The California Court of Appeal’s decision in Gerard v. Orange Coast Memorial Medical Center, decided on Tuesday, February 10, 2015, landed a severe blow to California’s already struggling Hospitals. In Gerard, the Court invalidated a section of Wage Order 5 relating to meal period waivers in the Health Care Industry which has been relied upon by Hospitals for many years. The Court held that Section 11(D) of Wage Order 5, the Wage Order applicable to the Health Care Industry, is invalid to the extent it allows employees to waive their second meal periods on shifts longer than 12 hours. Section 11(D) states “employees in the healthcare industry who work shifts in excess of eight (8) total hours in a workday may voluntarily waive one of their two meal periods.” The Court held that this language in the Wage Order was inconsistent with Labor Code Section 512 with regard to shifts that are longer than 12 hours.

As a result, any Hospitals who currently do not require their 12 hours shift employees to take two uninterrupted 30 minute meal periods when they work more than 12 hours will need to evaluate their practices and discuss the impact of this case with legal counsel. Notably the requirement that health care workers take two meal periods when they work more than 12 hours applies even if the employee works only a few minutes over 12 hours as a result of incidental overtime. This change in the law will have substantial impact on the ability of Hospitals to schedule their employees with flexibility and is likely to meet resistance by many employees.

Unfortunately, there are a number of questions left unanswered by the decision.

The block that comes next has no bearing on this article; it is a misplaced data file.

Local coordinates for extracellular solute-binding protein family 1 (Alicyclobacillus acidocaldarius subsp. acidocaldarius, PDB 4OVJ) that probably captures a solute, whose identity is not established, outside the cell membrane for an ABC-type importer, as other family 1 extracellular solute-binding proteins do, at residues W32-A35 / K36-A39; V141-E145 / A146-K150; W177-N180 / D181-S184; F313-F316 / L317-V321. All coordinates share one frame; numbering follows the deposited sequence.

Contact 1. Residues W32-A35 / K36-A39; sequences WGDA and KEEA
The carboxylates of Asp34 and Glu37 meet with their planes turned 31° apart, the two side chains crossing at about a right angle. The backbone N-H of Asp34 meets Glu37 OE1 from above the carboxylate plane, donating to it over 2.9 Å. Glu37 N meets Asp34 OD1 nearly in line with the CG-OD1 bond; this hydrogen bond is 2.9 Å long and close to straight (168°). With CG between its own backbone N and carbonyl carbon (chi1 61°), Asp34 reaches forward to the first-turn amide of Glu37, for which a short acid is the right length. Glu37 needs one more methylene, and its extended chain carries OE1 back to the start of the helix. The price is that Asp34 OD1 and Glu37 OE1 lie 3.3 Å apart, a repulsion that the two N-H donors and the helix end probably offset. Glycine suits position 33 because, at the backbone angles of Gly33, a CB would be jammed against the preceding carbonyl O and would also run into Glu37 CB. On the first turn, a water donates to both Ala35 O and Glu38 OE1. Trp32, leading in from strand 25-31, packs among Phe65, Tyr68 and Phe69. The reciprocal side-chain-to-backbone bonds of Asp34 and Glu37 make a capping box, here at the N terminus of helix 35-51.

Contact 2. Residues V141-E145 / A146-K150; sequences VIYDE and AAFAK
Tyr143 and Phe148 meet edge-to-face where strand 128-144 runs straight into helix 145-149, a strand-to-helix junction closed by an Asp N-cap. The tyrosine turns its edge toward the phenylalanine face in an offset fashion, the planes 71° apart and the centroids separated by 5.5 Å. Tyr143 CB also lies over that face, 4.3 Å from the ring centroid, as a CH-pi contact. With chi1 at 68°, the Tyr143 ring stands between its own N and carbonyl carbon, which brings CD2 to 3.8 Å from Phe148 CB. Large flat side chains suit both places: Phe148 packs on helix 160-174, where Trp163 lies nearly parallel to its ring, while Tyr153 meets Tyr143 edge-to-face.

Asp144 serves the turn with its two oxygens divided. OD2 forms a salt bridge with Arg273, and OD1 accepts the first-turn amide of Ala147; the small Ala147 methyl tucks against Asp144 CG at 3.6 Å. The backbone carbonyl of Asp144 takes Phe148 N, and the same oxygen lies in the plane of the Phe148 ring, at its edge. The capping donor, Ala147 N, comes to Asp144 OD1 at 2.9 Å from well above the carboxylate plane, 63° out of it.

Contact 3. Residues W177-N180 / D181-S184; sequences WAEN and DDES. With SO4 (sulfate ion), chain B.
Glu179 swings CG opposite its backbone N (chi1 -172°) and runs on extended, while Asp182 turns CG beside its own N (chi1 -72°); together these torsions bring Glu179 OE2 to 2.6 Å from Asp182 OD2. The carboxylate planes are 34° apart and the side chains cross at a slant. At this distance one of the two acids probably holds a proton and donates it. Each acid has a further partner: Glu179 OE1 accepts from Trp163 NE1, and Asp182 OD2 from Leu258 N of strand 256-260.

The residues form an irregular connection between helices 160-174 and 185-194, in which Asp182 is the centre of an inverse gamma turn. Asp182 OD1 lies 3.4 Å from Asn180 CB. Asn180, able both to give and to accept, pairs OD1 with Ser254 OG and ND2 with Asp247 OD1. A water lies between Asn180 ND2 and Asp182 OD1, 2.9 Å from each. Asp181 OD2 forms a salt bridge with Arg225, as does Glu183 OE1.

The most important unanswered question is whether this change will apply retroactively and thus open California hospitals up to potential class action lawsuits for missed meal periods going back four years. While the Court claims that the retroactive application of the decision is an issue to be decided by the trial court on remand, it also states that “Plaintiffs are entitled to seek premium pay under section 226.7 for any failure by hospital to provide mandatory second meal periods before today that falls within the governing three-year limitations period.” The Court’s ruling on the retroactive application of the decision is unclear at best but seems to hold that the decision will have retroactive effect.

An additional unanswered question is whether Defendant will appeal this decision to the California Supreme Court and whether the Supreme Court would accept the case on appeal. Because this is a statutory interpretation issue, the Supreme Court may not grant review and any modification may require legislative change. However, given the ambiguity of the case regarding retroactivity, there is a chance the Supreme Court might accept the case on appeal.

An additional unanswered question is how this decision will impact other meal period practices which have been based upon Section 11(D) of Wage Order 5. Many Hospitals have a current practice of allowing their 12 hour shift employees to waive either the first or second meal period provided they do not work more than 12 hours as expressly allowed by Wage Order 5. In other words, Hospitals have allowed their 12 hour healthcare employees to commence their first meal period after working nine or ten hours instead of requiring them to start their first meal period before the start of the sixth hour of work. The Court’s decision in Gerard does not address whether this practice is still lawful under Wage Order 5 Section 11(D).

Given the number of class actions brought against employers in California and against Hospitals in particular, this practice will undoubtedly be challenged by Plaintiffs’ lawyers at some point in the future. Given the Court’s decision regarding the retroactive application of its ruling, employers may want to modify this practice even absent an explicit ruling on this issue. Employers should discuss the potential impact of modifying this practice with counsel. Potential consequences include the elimination of Management’s flexibility in scheduling and an adverse impact on employee morale since employees typically prefer to take only one meal period on a 12 hour shift and typically prefer to take that meal period later in the day. In addition, because many Collective Bargaining Agreements incorporate the language of Wage Order 5, Section 11(D) into the provisions relating to meal periods, modifying this practice could implicate federal labor law and may require negotiation with the applicable union(s).